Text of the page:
This article was posted on Drover's Web site under Industry News.Bee Sting More Deadly than Antibiotic RiskBy Geni Wren | Thursday, February 11, 2010
In February 2010 the CBS Evening News with Katie Couric aired a two-part series on antibiotics in animal agriculture. An abbreviated summary of the presentations can be found here.
According to livestock industry, veterinary and scientific experts, the information presented about the use of antibiotics in livestock was fraught with misinformation, speculation, and inaccuracies. “The CBS report was rather short on facts and science and long on speculation,” said Dr. Richard Carnevale, veterinarian and vice president, Regulatory, Scientific and International Affairs, Animal Health Institute, in a media conference call on Feb. 11.
“The segment failed to portray that antibiotics used in livestock are FDA approved and monitored for residues and bacterial resistance,” Carnevale explained. “They undergo a rigorous approval process and all are subject to surveillance. The implication was that antibiotic-resistant bacteria freely flow between people and animals, but there are numerous layers of protection. Bacteria do not fly and cause human infection despite what the PEW spokesman said in the CBS interview. I am dismayed the FDA commissioner did not discuss this.”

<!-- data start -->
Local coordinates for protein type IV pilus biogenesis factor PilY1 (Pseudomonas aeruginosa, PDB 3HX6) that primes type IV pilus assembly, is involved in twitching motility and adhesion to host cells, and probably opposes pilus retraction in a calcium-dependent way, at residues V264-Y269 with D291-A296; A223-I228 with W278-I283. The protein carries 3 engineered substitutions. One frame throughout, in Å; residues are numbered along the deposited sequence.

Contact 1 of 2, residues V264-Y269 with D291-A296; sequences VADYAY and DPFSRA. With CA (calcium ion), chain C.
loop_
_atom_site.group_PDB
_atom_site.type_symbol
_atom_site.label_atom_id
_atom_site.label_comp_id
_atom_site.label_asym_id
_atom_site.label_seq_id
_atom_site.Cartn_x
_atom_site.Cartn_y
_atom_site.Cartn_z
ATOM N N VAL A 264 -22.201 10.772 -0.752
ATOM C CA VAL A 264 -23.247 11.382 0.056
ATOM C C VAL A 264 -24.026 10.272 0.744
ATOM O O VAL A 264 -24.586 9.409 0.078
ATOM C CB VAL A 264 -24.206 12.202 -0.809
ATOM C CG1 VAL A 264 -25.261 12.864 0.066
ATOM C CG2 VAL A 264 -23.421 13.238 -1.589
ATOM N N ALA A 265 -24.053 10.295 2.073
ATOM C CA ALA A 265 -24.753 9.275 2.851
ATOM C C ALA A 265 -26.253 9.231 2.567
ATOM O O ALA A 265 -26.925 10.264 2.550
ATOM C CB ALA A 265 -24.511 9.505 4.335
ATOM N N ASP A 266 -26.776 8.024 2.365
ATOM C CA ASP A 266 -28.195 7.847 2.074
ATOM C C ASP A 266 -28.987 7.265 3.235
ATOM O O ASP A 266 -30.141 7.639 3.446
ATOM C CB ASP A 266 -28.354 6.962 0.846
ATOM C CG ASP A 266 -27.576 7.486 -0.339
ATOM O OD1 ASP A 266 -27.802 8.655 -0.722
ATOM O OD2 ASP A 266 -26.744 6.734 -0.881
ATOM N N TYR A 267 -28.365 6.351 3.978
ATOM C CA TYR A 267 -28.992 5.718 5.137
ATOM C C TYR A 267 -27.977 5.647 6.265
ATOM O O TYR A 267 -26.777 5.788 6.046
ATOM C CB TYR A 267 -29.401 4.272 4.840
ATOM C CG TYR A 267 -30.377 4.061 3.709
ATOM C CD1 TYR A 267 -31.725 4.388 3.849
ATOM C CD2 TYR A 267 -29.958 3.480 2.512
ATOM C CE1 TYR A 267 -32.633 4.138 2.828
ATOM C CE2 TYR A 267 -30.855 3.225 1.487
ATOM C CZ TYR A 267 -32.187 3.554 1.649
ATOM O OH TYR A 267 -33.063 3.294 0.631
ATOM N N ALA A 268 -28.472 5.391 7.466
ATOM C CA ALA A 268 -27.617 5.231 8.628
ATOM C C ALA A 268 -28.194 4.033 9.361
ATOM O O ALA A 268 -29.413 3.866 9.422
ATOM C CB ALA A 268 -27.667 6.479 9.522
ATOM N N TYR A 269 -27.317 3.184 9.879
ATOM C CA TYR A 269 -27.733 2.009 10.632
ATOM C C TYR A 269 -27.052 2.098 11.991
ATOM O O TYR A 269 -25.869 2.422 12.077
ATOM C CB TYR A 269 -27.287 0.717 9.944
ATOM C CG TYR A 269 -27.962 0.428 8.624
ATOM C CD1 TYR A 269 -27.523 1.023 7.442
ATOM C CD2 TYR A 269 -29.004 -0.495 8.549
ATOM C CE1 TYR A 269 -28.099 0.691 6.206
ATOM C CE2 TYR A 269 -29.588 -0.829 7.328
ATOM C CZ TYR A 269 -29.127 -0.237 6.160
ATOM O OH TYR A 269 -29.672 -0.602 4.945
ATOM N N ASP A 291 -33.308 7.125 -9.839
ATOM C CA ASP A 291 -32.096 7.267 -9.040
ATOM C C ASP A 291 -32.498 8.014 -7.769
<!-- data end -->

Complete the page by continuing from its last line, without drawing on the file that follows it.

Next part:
Carnevale noted that the CBS segment did not differentiate between the methicillin-resistant Staphylococcus aureus (MRSA) infections that can occur in people and animals. “The CDC and FDA have recognized they are two different strains,” he said, “and that hospital-acquired and human MRSA infections have no animal connection. MRSAs in animals are not the same as in hospital infections, but that’s what CBS focused on. The story was short on these key facts.”